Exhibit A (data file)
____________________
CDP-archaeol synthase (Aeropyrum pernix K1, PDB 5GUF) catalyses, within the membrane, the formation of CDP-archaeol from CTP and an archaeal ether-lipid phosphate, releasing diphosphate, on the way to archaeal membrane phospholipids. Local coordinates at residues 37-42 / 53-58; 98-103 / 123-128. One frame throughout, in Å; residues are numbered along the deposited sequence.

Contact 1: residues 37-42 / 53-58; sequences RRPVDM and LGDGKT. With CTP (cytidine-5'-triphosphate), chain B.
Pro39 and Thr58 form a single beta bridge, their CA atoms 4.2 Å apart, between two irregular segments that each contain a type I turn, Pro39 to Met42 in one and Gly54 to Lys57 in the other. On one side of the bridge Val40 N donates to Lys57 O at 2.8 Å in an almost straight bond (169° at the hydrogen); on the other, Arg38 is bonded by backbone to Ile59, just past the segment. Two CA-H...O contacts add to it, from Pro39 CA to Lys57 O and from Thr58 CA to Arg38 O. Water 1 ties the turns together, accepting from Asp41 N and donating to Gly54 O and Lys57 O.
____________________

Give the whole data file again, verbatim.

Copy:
CDP-archaeol synthase (Aeropyrum pernix K1, PDB 5GUF) catalyses, within the membrane, the formation of CDP-archaeol from CTP and an archaeal ether-lipid phosphate, releasing diphosphate, on the way to archaeal membrane phospholipids. Local coordinates at residues 37-42 / 53-58; 98-103 / 123-128. One frame throughout, in Å; residues are numbered along the deposited sequence.

Contact 1: residues 37-42 / 53-58; sequences RRPVDM and LGDGKT. With CTP (cytidine-5'-triphosphate), chain B.
Pro39 and Thr58 form a single beta bridge, their CA atoms 4.2 Å apart, between two irregular segments that each contain a type I turn, Pro39 to Met42 in one and Gly54 to Lys57 in the other. On one side of the bridge Val40 N donates to Lys57 O at 2.8 Å in an almost straight bond (169° at the hydrogen); on the other, Arg38 is bonded by backbone to Ile59, just past the segment. Two CA-H...O contacts add to it, from Pro39 CA to Lys57 O and from Thr58 CA to Arg38 O. Water 1 ties the turns together, accepting from Asp41 N and donating to Gly54 O and Lys57 O.